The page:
◆The egoistic motive has led to the long-term perpetuation of U.S. aid by domestic politics and its global strategy, with a total disregard for the vital interests and actual needs of developing countries. Rama Yade, senior director of Africa Center, Atlantic Council, pointed out that U.S. has traditionally focused on security priorities in its African engagement. The Cold-War vision not only dominates perceptions in the public and private realms, but also distracts from the authentic economic and strategic opportunities the continent offers investors in the 21st century. The impact of the 9/11 attack has strengthened this approach over the past two decades. Most recently, the U.S. has seen Africa as a battleground for competition with China, ignoring that the continent’s nations have their own strategic interests.

II. Aid of Arrogance: The Act of Interventionism

◆The United States has never treated developing countries as equals, but, gives aid as a preacher and savior in a way that stands aloof and domineers over others, completely in accordance with its own standards and ignoring the cultural traditions and realistic conditions of other countries. Former U.S. President Richard Nixon admitted, “one of the most persistent faults in America’s dealings with the rest of the world has been our tendency to measure all governments by the standards of western democracy and all cultures by the standards of Western Europe.” Gilbert Rist, Swiss scholar and Honorary Professor of the Graduate Institute of International and Development Studies in Geneva (IHEID), took a sharp look at the depravity of U.S. foreign aid in his book The History of Development: From Western Origins to the Global Faith. As he put it,the Point Four Program legitimized U.S. hegemony, which in essence is anticolonial neo-imperialism wherein Westernization is regarded as the sole path for the underdeveloped countries to achieve development. This form of aid, founded on a singular standard and characterized by an arrogant self-assuredness, coerces developing nations into fitting a one-size-fits-all mold, pushing them onto someone else's development path, ultimately eroding their sense of identity and economic independence.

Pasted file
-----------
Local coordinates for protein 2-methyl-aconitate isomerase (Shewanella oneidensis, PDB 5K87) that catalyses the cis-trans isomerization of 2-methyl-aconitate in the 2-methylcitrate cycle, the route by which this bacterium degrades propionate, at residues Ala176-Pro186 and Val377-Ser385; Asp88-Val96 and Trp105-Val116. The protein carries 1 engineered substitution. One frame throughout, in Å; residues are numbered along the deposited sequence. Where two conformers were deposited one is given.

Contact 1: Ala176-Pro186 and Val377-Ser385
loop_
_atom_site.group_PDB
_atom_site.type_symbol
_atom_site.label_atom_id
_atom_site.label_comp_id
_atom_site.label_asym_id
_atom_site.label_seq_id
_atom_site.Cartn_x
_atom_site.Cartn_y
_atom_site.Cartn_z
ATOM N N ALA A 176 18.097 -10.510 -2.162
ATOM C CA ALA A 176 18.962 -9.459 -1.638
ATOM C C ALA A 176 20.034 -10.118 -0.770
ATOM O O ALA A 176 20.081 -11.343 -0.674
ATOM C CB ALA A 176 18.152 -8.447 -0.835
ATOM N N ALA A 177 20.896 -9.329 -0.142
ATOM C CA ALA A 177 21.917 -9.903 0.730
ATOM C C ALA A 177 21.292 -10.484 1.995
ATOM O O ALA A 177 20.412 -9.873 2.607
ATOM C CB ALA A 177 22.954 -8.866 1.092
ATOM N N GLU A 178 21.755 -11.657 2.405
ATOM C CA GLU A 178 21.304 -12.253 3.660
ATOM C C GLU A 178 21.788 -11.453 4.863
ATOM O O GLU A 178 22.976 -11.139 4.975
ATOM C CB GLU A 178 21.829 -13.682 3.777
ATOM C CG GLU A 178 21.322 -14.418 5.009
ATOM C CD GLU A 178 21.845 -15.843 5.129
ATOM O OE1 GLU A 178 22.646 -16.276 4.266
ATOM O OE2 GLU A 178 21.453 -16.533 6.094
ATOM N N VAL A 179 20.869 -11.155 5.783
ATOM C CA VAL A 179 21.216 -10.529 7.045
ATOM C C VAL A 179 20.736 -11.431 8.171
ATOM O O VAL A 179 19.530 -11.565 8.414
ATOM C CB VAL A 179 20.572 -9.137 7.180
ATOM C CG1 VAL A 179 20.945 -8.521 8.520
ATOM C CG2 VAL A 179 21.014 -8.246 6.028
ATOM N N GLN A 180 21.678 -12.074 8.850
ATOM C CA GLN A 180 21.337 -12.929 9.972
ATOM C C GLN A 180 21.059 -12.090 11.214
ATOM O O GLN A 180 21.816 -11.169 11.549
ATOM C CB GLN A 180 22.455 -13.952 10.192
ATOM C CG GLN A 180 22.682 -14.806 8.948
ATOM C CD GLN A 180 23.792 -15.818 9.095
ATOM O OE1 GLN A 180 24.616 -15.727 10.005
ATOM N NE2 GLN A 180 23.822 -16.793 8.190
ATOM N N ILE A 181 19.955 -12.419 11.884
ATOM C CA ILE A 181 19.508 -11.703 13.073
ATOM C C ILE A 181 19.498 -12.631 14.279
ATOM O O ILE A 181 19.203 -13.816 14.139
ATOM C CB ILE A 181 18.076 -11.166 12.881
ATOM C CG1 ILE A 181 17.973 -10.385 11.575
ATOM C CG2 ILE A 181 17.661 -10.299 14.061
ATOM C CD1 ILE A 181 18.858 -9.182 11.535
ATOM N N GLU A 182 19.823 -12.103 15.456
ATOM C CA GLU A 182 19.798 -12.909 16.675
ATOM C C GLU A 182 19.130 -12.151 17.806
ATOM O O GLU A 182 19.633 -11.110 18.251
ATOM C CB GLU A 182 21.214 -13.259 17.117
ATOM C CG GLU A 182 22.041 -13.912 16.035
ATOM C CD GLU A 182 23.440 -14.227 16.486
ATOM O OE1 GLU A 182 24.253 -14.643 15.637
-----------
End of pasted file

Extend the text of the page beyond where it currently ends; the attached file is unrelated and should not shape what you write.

◆The United States often attaches harsh conditions that undermine the sovereignty and dignity of the recipient countries, and wantonly points fingers at the recipient countries’ internal affairs. Founded in 2004, the Millennium Challenge Corporation (MCC) is one of the specialized aid agencies in the U.S., known for setting demanding political and economic criteria in selecting aid recipients and providing large-scale, long-cycle “aid package” that compels partner country to carry out the reforms that the U.S. expects. As of 2019, MCC had approved 37 agreements involving 29 countries with a total value of more than $14 billion, according to its disclosures. The articles of such agreements put U.S. law above the law of the recipient country, requiring its partner to meet the standards set by the United States for political reform, market economy, democratization and human rights. This seriously infringes upon the sovereignty of the recipient country and has faced continuous opposition and resistance from developing nations.

◆Coveted Sri Lanka’s critical strategic location close to the Indian Ocean's main waterway, the United States attempted to compel the Sri Lanka government into signing a MCC deal, the terms of which totally inconsistent with the laws of Sri Lanka and the local social, political and economic conditions. This was resolutely resisted by the Sri Lanka government. Gotabaya Rajapaksa, Sri Lanka President by then, said in November 2020 his government would never sign the agreement with the United States “even in dream.” On February 27, 2022, under duress by the U.S., Nepal's parliament approved the implementation of the Millennium Challenge Plan agreement signed between Nepal and the U.S. in 2017. The signing triggered domestic confrontations within Nepal, leading to social unrest. The United States not only set a deadline for the signing, but also made it clear that if the agreement was not signed before such deadline, it would terminate its cooperation and reevaluate its relations with Nepal. This agreement also includes clause that infringe upon the sovereignty of Nepal, explicitly stipulating that the agreement, once implemented, will take precedence over local laws, and that the U.S. personnel will not be subject to Nepal legal jurisdiction, etc. 

◆The United States is good at using aid as a bargaining chip and using “carrot and stick” to force developing countries to do what they say, which results in a serious lack of coherence in its aid policy and undermines the sustainable development of recipient countries. During the Trump administration, the U.S. has repeatedly suspended or reassessed aid to El Salvador, Guatemala, Honduras, the Solomon Islands, among others, as a political threat. In August 2018, the United States, as the primary donor, stopped contributing to its long-funded UN Relief and Works Agency for Palestine Refugees in the Near East and described the organization’s work as “irredeemably flawed”. This sudden halt was condemned by the United Nations and other parties. As a result, the agency once fell into a serious financial crisis, unable to work around the Palestinian refugee issue, had to scale back services and lay off workers. This move was reported to have aim at pressuring Palestine into accepting the U.S.’s so-called “deal of the century”.